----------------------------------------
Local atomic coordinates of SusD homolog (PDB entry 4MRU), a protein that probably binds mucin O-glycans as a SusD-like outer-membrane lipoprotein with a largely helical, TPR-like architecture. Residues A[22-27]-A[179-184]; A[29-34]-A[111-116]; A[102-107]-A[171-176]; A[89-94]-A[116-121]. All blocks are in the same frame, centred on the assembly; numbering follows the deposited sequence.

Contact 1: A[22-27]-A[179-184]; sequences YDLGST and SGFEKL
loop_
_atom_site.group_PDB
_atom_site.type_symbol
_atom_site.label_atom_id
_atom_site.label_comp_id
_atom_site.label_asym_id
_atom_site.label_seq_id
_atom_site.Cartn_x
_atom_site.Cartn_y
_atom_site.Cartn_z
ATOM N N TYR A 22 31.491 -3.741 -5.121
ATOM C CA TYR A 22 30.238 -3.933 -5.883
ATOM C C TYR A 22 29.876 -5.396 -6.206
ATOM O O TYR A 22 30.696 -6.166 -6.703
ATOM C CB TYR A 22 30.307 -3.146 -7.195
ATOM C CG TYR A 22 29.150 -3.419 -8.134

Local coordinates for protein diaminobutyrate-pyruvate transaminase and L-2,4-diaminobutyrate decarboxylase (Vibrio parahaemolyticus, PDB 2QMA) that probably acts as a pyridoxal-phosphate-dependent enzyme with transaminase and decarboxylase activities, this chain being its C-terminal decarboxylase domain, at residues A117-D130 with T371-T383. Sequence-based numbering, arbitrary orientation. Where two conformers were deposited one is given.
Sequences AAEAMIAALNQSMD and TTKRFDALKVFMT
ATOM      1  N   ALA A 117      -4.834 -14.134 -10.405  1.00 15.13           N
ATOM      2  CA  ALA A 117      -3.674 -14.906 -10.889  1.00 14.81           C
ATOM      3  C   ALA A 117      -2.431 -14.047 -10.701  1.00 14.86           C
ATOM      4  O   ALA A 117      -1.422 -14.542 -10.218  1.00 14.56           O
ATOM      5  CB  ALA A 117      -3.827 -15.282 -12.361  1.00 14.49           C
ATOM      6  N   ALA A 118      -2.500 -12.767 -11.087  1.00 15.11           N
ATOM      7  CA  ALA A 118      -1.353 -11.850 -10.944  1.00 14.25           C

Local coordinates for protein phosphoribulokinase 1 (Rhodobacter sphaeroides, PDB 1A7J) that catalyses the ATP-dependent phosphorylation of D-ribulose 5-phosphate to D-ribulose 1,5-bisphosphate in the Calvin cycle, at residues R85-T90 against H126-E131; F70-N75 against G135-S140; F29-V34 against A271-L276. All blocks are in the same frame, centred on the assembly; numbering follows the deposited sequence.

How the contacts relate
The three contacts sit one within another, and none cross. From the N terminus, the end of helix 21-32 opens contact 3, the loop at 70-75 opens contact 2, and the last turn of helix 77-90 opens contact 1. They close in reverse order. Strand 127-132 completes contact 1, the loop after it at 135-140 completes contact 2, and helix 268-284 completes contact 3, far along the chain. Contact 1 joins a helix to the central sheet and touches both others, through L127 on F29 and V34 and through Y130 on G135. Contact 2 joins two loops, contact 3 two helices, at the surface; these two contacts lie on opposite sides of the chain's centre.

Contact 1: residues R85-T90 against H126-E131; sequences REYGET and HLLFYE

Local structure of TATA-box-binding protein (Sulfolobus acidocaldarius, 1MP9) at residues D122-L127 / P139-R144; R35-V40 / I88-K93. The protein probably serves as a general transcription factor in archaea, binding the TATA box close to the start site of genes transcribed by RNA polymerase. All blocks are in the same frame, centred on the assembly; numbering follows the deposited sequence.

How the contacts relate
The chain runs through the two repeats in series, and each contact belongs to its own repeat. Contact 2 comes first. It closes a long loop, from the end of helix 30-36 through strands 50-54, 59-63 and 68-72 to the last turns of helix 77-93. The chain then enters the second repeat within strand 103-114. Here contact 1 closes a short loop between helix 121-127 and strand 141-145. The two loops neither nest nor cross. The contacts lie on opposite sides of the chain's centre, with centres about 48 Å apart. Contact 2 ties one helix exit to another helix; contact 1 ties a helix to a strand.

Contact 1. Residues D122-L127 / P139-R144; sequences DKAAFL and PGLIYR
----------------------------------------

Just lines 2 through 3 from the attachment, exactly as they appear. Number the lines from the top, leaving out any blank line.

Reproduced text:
Contact 1: A[22-27]-A[179-184]; sequences YDLGST and SGFEKL
loop_